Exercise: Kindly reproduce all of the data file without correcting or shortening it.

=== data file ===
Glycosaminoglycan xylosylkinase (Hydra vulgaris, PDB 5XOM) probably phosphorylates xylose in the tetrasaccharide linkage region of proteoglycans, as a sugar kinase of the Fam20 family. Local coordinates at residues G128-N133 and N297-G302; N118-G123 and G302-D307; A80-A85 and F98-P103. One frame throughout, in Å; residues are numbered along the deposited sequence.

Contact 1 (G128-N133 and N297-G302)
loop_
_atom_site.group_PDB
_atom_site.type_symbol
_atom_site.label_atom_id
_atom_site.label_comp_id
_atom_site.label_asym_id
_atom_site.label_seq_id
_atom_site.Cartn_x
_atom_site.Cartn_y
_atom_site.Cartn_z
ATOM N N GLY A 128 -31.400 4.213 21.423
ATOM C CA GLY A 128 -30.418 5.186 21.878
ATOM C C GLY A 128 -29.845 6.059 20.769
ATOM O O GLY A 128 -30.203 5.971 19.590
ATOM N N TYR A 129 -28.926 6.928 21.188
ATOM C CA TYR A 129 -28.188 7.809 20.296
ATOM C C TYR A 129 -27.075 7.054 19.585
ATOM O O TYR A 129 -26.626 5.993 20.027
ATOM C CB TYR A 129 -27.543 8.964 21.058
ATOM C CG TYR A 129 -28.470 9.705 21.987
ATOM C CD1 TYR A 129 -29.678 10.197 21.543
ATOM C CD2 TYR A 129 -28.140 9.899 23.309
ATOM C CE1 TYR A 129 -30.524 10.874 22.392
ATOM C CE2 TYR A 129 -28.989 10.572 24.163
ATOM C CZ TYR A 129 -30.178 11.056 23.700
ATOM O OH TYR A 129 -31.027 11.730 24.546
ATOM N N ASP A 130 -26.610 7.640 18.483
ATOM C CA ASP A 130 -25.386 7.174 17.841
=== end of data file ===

Glycosaminoglycan xylosylkinase (Hydra vulgaris, PDB 5XOM) probably phosphorylates xylose in the tetrasaccharide linkage region of proteoglycans, as a sugar kinase of the Fam20 family. Local coordinates at residues G128-N133 and N297-G302; N118-G123 and G302-D307; A80-A85 and F98-P103. One frame throughout, in Å; residues are numbered along the deposited sequence.

Contact 1 (G128-N133 and N297-G302)
loop_
_atom_site.group_PDB
_atom_site.type_symbol
_atom_site.label_atom_id
_atom_site.label_comp_id
_atom_site.label_asym_id
_atom_site.label_seq_id
_atom_site.Cartn_x
_atom_site.Cartn_y
_atom_site.Cartn_z
ATOM N N GLY A 128 -31.400 4.213 21.423
ATOM C CA GLY A 128 -30.418 5.186 21.878
ATOM C C GLY A 128 -29.845 6.059 20.769
ATOM O O GLY A 128 -30.203 5.971 19.590
ATOM N N TYR A 129 -28.926 6.928 21.188
ATOM C CA TYR A 129 -28.188 7.809 20.296
ATOM C C TYR A 129 -27.075 7.054 19.585
ATOM O O TYR A 129 -26.626 5.993 20.027
ATOM C CB TYR A 129 -27.543 8.964 21.058
ATOM C CG TYR A 129 -28.470 9.705 21.987
ATOM C CD1 TYR A 129 -29.678 10.197 21.543
ATOM C CD2 TYR A 129 -28.140 9.899 23.309
ATOM C CE1 TYR A 129 -30.524 10.874 22.392
ATOM C CE2 TYR A 129 -28.989 10.572 24.163
ATOM C CZ TYR A 129 -30.178 11.056 23.700
ATOM O OH TYR A 129 -31.027 11.730 24.546
ATOM N N ASP A 130 -26.610 7.640 18.483
ATOM C CA ASP A 130 -25.386 7.174 17.841